In a recent interview, Flannery said the company was understandably concerned in the 1980s that government regulations being proposed were simplistic and drastic.

“I followed the climate negotiations, and they’d say things like, ‘We should reduce our emissions of CO2 by 10% by 1990.’ And you’re sitting there, and you say, ‘You guys haven’t a clue’” how difficult and disruptive that would be to global industry and the average consumer, he said.

“This isn’t like making low-fat yogurt,” he said.

In an internal draft memo from August 1988 titled “The Greenhouse Effect,” a company public affairs manager laid out what he called the “Exxon Position.” Toward the end of the document, after an analysis that noted scientific consensus on the role fossil fuels play in global warming, he wrote that the company should “Emphasize the uncertainty.”

An internal Exxon memo from August 1988 titled “The Greenhouse Effect.”


In 1989, Exxon scientists and managers began briefing employees at all levels of the company on the policy implications of climate change.

LeVine made his presentation to the Exxon board as part of that effort, describing the known science and outlining the company’s position.

Other documents in the archives indicate Exxon scientists had been researching the topic for more than a decade — outfitting an oil tanker with carbon dioxide detectors and analyzers and building models to project how a doubling of the gas in the atmosphere would affect global temperatures.

“Data confirm that greenhouse gases are increasing in the atmosphere,” LeVine told the board, according to a copy of his presentation in the Exxon Mobil archive. “Fossil fuels contribute most of the CO2.”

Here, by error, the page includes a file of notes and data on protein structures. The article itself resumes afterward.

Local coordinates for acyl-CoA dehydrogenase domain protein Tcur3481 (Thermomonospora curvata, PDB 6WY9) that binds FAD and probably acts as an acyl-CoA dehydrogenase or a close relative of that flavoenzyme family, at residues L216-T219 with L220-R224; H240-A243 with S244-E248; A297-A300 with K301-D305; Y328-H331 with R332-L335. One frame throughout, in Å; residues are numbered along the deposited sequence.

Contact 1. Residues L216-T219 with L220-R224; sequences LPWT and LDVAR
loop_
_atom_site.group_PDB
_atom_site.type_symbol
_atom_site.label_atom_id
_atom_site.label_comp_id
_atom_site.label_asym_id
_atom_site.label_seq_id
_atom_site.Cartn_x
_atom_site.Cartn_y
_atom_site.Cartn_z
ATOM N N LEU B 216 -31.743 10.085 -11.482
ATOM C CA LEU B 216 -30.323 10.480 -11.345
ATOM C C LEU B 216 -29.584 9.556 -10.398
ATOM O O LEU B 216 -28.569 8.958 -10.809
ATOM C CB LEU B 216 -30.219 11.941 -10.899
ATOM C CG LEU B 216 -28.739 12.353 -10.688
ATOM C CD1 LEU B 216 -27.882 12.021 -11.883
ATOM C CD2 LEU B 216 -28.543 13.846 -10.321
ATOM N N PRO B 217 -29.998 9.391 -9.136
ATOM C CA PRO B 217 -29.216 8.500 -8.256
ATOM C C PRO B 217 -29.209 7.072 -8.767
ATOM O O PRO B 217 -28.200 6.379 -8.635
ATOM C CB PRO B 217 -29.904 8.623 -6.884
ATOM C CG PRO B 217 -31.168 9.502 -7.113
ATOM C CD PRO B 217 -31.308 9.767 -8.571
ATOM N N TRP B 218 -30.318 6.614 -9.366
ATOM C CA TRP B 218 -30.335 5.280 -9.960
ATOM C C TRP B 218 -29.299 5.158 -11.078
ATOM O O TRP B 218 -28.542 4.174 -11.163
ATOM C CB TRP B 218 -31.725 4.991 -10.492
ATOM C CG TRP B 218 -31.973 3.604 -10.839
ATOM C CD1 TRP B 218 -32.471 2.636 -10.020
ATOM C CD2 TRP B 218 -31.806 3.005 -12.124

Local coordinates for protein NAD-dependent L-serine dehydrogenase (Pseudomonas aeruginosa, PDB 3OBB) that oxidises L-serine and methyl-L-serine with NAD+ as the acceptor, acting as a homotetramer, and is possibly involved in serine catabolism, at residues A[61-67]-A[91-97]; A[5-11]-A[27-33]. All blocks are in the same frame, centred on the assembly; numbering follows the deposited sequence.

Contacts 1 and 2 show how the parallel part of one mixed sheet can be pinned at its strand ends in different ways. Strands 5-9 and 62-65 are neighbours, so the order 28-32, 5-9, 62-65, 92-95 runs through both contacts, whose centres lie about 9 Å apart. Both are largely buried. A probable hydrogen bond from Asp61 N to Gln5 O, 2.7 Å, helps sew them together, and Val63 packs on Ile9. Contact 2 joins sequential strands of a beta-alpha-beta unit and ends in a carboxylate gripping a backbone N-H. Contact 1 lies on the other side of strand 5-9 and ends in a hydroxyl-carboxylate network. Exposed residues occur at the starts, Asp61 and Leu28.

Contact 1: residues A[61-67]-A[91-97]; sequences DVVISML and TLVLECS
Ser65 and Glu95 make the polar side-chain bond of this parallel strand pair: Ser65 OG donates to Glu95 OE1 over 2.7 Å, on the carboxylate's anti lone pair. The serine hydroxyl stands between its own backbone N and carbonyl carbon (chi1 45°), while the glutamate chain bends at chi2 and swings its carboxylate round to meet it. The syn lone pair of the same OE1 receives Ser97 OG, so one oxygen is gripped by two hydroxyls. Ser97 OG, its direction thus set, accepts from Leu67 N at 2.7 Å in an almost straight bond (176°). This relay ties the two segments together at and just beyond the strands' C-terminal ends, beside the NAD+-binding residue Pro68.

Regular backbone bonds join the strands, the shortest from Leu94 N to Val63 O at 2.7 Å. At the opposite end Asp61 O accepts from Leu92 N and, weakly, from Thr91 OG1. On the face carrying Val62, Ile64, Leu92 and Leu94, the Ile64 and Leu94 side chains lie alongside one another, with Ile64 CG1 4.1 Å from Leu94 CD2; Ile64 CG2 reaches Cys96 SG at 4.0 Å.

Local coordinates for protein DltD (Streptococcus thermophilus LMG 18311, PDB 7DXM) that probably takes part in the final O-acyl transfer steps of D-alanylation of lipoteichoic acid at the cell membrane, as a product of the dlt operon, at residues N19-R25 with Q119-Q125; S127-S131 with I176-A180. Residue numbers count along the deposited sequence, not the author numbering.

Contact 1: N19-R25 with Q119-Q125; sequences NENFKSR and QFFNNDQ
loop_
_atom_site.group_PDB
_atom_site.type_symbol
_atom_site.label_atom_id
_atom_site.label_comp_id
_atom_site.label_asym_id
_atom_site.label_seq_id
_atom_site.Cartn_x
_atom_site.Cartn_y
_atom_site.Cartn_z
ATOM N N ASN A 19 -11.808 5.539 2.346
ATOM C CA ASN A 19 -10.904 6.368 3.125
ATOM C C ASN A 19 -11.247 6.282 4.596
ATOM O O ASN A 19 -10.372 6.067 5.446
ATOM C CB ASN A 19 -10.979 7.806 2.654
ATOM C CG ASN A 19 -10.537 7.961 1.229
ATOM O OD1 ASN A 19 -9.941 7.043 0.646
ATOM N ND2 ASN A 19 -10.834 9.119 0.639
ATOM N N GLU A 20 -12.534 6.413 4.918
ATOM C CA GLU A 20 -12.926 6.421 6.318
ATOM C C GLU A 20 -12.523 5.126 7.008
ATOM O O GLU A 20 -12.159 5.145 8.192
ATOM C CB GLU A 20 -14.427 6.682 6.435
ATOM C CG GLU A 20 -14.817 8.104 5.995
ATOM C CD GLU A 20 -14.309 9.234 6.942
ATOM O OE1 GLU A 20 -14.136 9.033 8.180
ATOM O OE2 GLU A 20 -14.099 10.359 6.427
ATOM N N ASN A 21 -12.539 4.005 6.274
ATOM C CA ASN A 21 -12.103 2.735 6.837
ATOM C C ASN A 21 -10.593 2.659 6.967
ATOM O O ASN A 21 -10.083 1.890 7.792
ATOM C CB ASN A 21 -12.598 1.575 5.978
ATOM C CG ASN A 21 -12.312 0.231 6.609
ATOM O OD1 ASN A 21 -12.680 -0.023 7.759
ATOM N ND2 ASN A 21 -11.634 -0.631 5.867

LeVine argued that the growing push by lawmakers to address the problem was “rooted in the evolution of the just-completed Montreal Protocol.”

Two years earlier, the Montreal Protocol, which was signed by the United States and other countries and went intro effect in 1989, had called for phasing out chlorofluorocarbons, or CFCs, a group of chemicals responsible for thinning the ozone layer, which protects Earth from harmful solar radiation.

LeVine pointed out that CFCs had been increasing in the atmosphere, just as carbon dioxide levels were increasing. And just as in the case of greenhouse gases, scientific models predicted that CFCs could have serious future environmental effects.

After years of resistance, chemical companies like DuPont were forced to develop alternatives to CFCs.

CFCs might never have been regulated, LeVine noted, had it not been for one crucial event: the discovery of the ozone hole over Antarctica. That discovery, he said, was just the evidence environmentalists needed to rally the public.

The greenhouse gas issue, LeVine explained, had now reached a similar “critical event”: the hot and dry summer of 1988, which caused one of the worst droughts in U.S. history.

Walking through his drought-damaged cornfield in Gilbertville, Iowa, in June 1988, Firmin Rottinghauf, 72, calls the conditions “the worst I've seen since ’36.” (John Gaps III / Associated Press)

At the time, a growing number of experts were “talking about what climate change could mean in the near-term and long-term future,” recalled Joseph Carlson, a now-retired public affairs manager for Exxon who helped draft the company’s position.